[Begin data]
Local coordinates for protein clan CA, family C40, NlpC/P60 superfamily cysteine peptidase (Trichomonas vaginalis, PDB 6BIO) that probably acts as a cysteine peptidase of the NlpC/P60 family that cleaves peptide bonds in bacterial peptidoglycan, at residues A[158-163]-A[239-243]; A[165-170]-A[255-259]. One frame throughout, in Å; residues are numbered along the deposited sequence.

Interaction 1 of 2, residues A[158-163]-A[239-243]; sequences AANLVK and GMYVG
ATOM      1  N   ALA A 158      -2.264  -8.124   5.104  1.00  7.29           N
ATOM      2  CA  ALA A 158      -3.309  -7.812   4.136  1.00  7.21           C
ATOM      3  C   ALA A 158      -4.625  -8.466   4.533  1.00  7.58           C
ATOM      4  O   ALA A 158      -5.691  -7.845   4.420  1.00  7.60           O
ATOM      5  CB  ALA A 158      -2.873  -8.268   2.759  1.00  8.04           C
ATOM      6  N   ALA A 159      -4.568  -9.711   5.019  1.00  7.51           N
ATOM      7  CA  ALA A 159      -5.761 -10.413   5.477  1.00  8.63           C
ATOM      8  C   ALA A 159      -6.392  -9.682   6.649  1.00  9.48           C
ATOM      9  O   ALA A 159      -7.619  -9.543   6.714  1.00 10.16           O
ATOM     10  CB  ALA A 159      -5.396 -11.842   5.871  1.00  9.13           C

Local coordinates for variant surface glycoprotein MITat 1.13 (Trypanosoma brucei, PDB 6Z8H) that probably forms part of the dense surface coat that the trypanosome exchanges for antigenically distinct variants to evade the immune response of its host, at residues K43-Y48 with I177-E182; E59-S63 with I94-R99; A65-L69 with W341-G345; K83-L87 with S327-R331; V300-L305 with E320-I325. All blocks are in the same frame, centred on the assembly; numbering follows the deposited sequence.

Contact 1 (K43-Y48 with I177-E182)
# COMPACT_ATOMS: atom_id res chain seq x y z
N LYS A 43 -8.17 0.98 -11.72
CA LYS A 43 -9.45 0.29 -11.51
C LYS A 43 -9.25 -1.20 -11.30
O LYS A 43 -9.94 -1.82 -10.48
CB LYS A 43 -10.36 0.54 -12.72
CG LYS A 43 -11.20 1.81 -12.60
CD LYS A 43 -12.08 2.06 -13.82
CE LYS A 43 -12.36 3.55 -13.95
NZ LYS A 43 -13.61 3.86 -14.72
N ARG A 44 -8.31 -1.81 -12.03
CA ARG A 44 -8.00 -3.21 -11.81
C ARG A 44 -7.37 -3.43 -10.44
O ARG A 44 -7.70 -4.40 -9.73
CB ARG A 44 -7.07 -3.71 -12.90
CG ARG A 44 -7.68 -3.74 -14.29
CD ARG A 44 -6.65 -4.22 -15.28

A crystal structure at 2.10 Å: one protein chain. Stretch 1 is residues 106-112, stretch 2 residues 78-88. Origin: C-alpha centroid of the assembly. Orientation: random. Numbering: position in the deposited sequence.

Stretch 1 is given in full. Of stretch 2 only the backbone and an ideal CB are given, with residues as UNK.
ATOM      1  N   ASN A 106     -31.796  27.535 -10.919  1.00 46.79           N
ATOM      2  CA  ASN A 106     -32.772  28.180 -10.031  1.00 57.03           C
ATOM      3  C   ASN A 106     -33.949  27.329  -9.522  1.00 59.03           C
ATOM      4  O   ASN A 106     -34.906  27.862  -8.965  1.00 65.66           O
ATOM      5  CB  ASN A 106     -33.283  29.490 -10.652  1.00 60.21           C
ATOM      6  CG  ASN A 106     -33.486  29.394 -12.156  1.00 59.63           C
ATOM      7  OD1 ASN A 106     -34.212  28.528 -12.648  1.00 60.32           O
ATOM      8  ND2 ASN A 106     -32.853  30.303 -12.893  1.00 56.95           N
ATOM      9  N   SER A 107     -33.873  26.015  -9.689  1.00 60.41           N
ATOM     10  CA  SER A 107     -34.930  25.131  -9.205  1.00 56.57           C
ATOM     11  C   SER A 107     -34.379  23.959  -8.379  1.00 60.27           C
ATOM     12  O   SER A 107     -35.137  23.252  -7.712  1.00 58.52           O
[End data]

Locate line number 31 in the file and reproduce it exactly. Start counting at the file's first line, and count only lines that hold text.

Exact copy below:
CD ARG A 44 -6.65 -4.22 -15.28